The guy, who was from the north, went up one side of me and down the other because I used the term 'war'. If people from Ireland can be that hypersensitive about it, well, yes, I can actually believe some people won't think it's a good idea to stir things up, even in fiction.

Again, I may disagree, but that doesn't mean they don't have a right to their view.

My dad, and his dad before him were both Orangemen. My grandmother was Irish Catholic. My partner's biological surname is Braderick and his son is named for Patrick Pearse. I'm personally interested in Irish history but I have to accept that not everyone has the same views as me. At least this reviewer has a position. It's not like he trashed the book because he didn't like the character's name - that would be truly ridiculous.

Corey Wilde said...

Vine's review lacks substance. That's he's not comfortable with the issues addressed in Hughes' book is the really only thing he has to say about it.

As continuing problems due to racism in the US would indicate, not talking about a problem isn't likely to solve it.

If the 'coals' are not 'raked over,' can we ever possibly learn any lessons from what happened? Is it justifiable to take a writer to task because the subject matter takes the reviewer out of his comfort zone?

seanag said...

I've only read the first Declan Hughes so far, but I think this series is really good, and plan to read all of them. Even if turned out to be a lesser work than some of his others, I'd still want to read this book when I can.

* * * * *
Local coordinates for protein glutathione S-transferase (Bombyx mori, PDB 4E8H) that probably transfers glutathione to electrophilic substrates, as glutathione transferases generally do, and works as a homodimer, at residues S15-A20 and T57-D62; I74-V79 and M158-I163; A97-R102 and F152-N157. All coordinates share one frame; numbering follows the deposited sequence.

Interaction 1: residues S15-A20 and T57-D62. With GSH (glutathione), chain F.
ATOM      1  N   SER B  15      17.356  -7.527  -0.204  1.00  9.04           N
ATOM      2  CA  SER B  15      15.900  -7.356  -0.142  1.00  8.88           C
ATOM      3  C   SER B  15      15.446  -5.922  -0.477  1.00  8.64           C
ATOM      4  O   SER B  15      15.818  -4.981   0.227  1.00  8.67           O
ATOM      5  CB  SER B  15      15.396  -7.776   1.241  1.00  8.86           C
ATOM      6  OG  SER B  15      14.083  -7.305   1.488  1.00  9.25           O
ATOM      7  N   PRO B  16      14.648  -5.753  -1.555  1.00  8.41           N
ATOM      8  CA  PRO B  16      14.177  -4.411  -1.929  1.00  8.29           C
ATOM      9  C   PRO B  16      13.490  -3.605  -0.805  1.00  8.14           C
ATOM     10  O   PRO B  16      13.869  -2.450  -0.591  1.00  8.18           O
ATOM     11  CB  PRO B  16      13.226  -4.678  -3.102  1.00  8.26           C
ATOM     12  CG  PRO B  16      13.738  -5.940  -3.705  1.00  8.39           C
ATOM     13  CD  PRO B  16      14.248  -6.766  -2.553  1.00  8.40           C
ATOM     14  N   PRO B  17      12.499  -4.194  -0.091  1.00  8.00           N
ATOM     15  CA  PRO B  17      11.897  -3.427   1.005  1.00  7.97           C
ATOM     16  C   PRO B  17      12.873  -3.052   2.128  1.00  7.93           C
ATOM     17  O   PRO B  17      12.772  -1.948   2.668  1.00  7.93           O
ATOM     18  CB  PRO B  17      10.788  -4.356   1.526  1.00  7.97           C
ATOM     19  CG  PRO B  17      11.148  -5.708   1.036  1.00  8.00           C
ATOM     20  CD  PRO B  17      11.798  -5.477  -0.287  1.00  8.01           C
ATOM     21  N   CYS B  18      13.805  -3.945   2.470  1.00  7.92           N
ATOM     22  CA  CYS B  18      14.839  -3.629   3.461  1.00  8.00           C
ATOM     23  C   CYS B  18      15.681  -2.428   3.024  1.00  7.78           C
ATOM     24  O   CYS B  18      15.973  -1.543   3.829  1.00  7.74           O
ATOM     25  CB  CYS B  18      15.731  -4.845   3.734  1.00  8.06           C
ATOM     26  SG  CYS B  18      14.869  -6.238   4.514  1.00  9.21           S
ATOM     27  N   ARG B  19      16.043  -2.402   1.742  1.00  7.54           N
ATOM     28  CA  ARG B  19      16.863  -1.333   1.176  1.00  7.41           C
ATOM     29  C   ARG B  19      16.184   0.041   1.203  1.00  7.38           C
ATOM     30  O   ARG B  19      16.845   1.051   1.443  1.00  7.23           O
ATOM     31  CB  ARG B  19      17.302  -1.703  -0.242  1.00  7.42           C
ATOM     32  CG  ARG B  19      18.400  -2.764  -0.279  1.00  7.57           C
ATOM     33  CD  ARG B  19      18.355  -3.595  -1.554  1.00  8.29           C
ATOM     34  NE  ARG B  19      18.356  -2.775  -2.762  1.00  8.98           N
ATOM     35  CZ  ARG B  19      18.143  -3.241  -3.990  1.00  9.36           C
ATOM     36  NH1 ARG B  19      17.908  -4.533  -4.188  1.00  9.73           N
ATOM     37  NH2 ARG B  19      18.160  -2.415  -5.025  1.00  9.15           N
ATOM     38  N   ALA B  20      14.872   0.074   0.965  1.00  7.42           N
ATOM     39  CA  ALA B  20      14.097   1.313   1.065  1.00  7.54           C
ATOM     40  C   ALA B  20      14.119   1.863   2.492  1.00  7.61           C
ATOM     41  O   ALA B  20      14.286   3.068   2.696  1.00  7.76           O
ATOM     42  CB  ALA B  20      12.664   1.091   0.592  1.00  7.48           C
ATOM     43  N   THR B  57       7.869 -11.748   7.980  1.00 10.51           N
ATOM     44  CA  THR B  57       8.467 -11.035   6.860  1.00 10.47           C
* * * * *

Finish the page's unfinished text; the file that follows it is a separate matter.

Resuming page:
I don't think I know enough about Northern Ireland to say anything about that, but I will say that in the U.S., there are still areas where people have strong sensitivities about the Civil War. And, yes, they can be touchy about it. But that just means you should consider the bar you happen to be sitting in before you start shooting your mouth off. It doesn't mean you can't write novels about it. In fact, it seems like someone is writing some sort of acclaimed, award winning novel about the Civil War just every other year. Actually, I think it probably averages out to more like every year. One year, we had both March by Josephine Brooks and The March by E.L. Doctorow winning major literary awards, (and, yes, it was confusing). Yes, it was further back in time, but I'd say it is still very much a live wire here. That doesn't make it taboo.